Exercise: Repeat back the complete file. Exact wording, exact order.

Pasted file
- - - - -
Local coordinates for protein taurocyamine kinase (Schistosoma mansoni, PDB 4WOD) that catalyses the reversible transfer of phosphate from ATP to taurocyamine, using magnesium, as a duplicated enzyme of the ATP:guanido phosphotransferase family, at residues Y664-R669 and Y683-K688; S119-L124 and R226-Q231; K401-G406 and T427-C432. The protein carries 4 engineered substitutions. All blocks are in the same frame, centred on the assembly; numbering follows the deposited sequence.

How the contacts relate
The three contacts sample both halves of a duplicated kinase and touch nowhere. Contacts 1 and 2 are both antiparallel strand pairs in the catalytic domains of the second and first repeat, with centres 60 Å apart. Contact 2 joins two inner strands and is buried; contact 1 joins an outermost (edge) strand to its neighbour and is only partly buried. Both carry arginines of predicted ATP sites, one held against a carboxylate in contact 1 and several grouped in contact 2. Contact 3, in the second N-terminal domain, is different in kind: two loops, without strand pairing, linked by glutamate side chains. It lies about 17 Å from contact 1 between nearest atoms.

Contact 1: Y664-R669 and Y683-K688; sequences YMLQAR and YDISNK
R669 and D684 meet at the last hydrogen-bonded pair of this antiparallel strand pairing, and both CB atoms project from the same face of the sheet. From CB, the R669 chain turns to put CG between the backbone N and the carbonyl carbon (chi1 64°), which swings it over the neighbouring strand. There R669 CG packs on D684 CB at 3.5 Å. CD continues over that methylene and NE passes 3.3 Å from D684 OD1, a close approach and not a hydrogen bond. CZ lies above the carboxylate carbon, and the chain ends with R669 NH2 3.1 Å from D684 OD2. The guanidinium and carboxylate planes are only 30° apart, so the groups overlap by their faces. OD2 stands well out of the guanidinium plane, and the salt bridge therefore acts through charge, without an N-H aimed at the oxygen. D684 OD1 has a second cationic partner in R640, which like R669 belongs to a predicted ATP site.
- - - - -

Local coordinates for protein taurocyamine kinase (Schistosoma mansoni, PDB 4WOD) that catalyses the reversible transfer of phosphate from ATP to taurocyamine, using magnesium, as a duplicated enzyme of the ATP:guanido phosphotransferase family, at residues Y664-R669 and Y683-K688; S119-L124 and R226-Q231; K401-G406 and T427-C432. The protein carries 4 engineered substitutions. All blocks are in the same frame, centred on the assembly; numbering follows the deposited sequence.

How the contacts relate
The three contacts sample both halves of a duplicated kinase and touch nowhere. Contacts 1 and 2 are both antiparallel strand pairs in the catalytic domains of the second and first repeat, with centres 60 Å apart. Contact 2 joins two inner strands and is buried; contact 1 joins an outermost (edge) strand to its neighbour and is only partly buried. Both carry arginines of predicted ATP sites, one held against a carboxylate in contact 1 and several grouped in contact 2. Contact 3, in the second N-terminal domain, is different in kind: two loops, without strand pairing, linked by glutamate side chains. It lies about 17 Å from contact 1 between nearest atoms.

Contact 1: Y664-R669 and Y683-K688; sequences YMLQAR and YDISNK
R669 and D684 meet at the last hydrogen-bonded pair of this antiparallel strand pairing, and both CB atoms project from the same face of the sheet. From CB, the R669 chain turns to put CG between the backbone N and the carbonyl carbon (chi1 64°), which swings it over the neighbouring strand. There R669 CG packs on D684 CB at 3.5 Å. CD continues over that methylene and NE passes 3.3 Å from D684 OD1, a close approach and not a hydrogen bond. CZ lies above the carboxylate carbon, and the chain ends with R669 NH2 3.1 Å from D684 OD2. The guanidinium and carboxylate planes are only 30° apart, so the groups overlap by their faces. OD2 stands well out of the guanidinium plane, and the salt bridge therefore acts through charge, without an N-H aimed at the oxygen. D684 OD1 has a second cationic partner in R640, which like R669 belongs to a predicted ATP site.